Tony Curtis Approximately in the Key of C (Arc Publications)

Tony Curtis was born in Dublin, his latest collection Approximately in the Key of C, is a work of seeming ease.  The key of C is thought to be the simplest of keys because it has no sharps and no flats, though Chopin apparently regarded the scale as the most difficult to play with complete evenness. Music recurs in the collection, starting with ‘Blessing on Things Made Well’ where a set of uilleann pipes made by Michael Egan are displayed in a museum under a sign that says “Approximately in the Key of C”. Curtis loves “the beauty of those words” seeing in them a metaphor for the difficulty of writing a good poem (and for life), when they are too often “buckled and bent”.

Fortunately for the reader Curtis poetry moves with subtle cadences and deceptively simple language, singing in his own way, on the borderline between the earthly and the unseen, evoking Ireland’s landscape and past.

In the collection’s first poem, ‘The Mole and the Cosmos’, Curtis writes “I have taken down a piece of the night sky/just for the night” giving a clear sense of the scope of his poetic world, where the mole is described as “a poor country fellow naming wildflowers” with “a voice sunk like the roots of a tree, sturdy reassuring.”

Curtis places himself in an historical context, both political and more personal, exploring a sense of loss and of reconciliation in a present haunted by the past. There are two moving poems about Seamus Heaney and Curtis also examines political issues from a very personal perspective. In ‘Civil war’ he writes of two brothers his grandfather knew and says, “What’s odd is their dead ghosts haunt me.” In the same poem a girl in his class realises that Civil War is an oxymoron.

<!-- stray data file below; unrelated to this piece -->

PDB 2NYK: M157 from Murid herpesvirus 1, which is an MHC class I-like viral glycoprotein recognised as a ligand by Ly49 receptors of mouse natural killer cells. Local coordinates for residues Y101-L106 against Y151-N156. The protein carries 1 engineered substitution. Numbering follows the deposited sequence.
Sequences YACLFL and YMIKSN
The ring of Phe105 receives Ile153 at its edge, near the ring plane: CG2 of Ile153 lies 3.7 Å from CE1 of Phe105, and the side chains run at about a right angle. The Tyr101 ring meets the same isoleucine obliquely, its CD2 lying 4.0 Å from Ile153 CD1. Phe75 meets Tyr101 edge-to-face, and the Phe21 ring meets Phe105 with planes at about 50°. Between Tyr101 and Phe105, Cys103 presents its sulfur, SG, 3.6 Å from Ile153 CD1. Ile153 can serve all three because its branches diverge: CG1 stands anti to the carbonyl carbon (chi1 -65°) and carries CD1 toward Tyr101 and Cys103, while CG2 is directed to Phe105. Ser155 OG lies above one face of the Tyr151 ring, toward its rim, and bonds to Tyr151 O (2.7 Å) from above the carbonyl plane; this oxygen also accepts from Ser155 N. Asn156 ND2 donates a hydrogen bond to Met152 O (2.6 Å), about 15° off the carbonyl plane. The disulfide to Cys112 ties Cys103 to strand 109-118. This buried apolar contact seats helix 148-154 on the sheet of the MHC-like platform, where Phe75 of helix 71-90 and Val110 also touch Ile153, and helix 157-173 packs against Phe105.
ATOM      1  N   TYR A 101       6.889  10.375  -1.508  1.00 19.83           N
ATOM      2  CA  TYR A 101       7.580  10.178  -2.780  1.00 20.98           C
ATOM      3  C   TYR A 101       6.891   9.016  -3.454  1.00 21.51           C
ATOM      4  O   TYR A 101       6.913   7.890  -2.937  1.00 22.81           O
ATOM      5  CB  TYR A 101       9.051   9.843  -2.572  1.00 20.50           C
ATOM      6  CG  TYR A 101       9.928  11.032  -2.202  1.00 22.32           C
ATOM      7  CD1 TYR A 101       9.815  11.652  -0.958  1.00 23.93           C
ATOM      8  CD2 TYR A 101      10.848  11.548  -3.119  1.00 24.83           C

His language is clear and alive, with irony and wit, he is effective in capturing the rhythms of ordinary speech and giving voice to the otherwise unheard as evident In ‘Talking to the Wallpaper man about a Sculptor’, “No, I’m completely lost. Maybe his art / is beyond me, says Kevin “.

The poems range from the humorous including an appropriately shaped poem, Mallarme style about pregnancy ‘One Hundred Words on the Consequences of Sex’, to those about the arts, including ‘The Old Painters’ Journey’, where “a pair of old boots, not good enough for gardening”’ prove to belong to Lucien Freud with his “…relentless journey/ from his bed to the fierce solitude at his easel”. Sigmund Freud is also the inspiration for another poem about being a poet. Poet Elizabeth Bishop is featured a number of times, with a short sequence of two poems in her memory,

Religious imagery emerges, whether Christian or Eastern, as in ‘Two Poems for Gary Snyder’. “the old poet logger / Buddhist, is eighty five today / he climbs a different mountain now / higher, steeper….. “

This sense of the sacred comes naturally to Curtis and is reflected in poems, revealing a sensitivity to the cycles of birth, aging and death, of journeying and of return, asking in ‘Fair Weather’, “do poets ever reach their destination?”

His sensibility is manifested in rich imagery “poems written on prayer flags/ and chanted by an old Buddhist by a butter lamp” taken from his homage to Seamus Heaney ‘Electric Light and Butter Lamps’.

A concern for those marginalised by society is also clear, as in ‘ From the Central Mental Hospital’  and “ In the Wilderness’ featuring  a vagrant in an asylum who appropriately carries  a quote of John Clare’s in his hand, which is also the epigraph for the collection “ I have a friend I value here/ and that’s a quiet mind”. Poetry and marginality combine in ‘The Blue Eyed Fish’ where Hannah Barnes, a poet admired by Elizabeth Bishop, according to Curtis, is last seen “heading toward the pier at midnight/ running over the stones as if someone were calling to her.”

There is the recurring theme of music of course, with Schubert appearing in two poems and most tellingly in the Samuel Beckett inspired “The Last Breath” where a woman speaks of her old husband near the end of her own life and of how he “played Schubert up and down my back/ I could feel the notes pulsing through his fingers.”

At times it feels that Curtis is too keen to refer to other poets in his poems, as if seeking to validate his own work. Despite this, he is accomplished in a variety of forms, showing the care and precision found in Michael Eagan’s pipe making: a lucid lyricism is present throughout, the narratives finely balanced between lightness and gravity, with economy and eloquence, sitting alongside self-deprecation.




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